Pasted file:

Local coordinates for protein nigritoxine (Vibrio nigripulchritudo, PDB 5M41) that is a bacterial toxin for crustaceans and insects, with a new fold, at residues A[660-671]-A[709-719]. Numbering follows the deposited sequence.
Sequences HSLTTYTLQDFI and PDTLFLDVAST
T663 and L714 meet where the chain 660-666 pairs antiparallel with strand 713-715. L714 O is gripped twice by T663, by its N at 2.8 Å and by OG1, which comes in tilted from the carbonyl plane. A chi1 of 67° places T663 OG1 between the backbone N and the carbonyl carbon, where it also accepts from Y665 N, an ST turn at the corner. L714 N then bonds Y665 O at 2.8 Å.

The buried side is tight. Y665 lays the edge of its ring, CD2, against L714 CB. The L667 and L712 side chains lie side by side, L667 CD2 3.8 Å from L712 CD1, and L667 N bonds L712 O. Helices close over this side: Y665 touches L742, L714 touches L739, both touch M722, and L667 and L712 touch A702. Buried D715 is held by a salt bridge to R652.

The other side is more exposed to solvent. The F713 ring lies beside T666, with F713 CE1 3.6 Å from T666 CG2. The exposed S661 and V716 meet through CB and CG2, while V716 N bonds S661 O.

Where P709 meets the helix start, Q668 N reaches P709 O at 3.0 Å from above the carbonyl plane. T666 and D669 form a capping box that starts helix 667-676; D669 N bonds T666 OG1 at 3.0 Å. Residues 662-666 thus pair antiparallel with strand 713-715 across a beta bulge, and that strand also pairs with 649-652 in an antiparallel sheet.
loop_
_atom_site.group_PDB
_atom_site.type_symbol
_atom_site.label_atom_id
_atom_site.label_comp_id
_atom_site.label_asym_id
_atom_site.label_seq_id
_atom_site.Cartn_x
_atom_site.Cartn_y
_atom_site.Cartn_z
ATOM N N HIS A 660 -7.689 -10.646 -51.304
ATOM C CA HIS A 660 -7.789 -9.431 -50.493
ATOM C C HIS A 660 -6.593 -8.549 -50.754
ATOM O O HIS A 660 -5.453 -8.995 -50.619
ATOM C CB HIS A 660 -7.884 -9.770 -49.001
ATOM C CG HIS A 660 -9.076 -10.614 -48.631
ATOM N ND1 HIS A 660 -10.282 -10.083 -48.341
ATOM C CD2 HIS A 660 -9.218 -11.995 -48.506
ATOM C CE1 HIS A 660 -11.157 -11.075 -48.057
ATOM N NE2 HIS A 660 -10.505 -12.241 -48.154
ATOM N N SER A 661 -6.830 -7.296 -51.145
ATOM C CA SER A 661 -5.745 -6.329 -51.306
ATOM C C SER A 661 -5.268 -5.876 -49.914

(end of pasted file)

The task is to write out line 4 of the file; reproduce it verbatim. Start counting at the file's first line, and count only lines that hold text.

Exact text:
The buried side is tight. Y665 lays the edge of its ring, CD2, against L714 CB. The L667 and L712 side chains lie side by side, L667 CD2 3.8 Å from L712 CD1, and L667 N bonds L712 O. Helices close over this side: Y665 touches L742, L714 touches L739, both touch M722, and L667 and L712 touch A702. Buried D715 is held by a salt bridge to R652.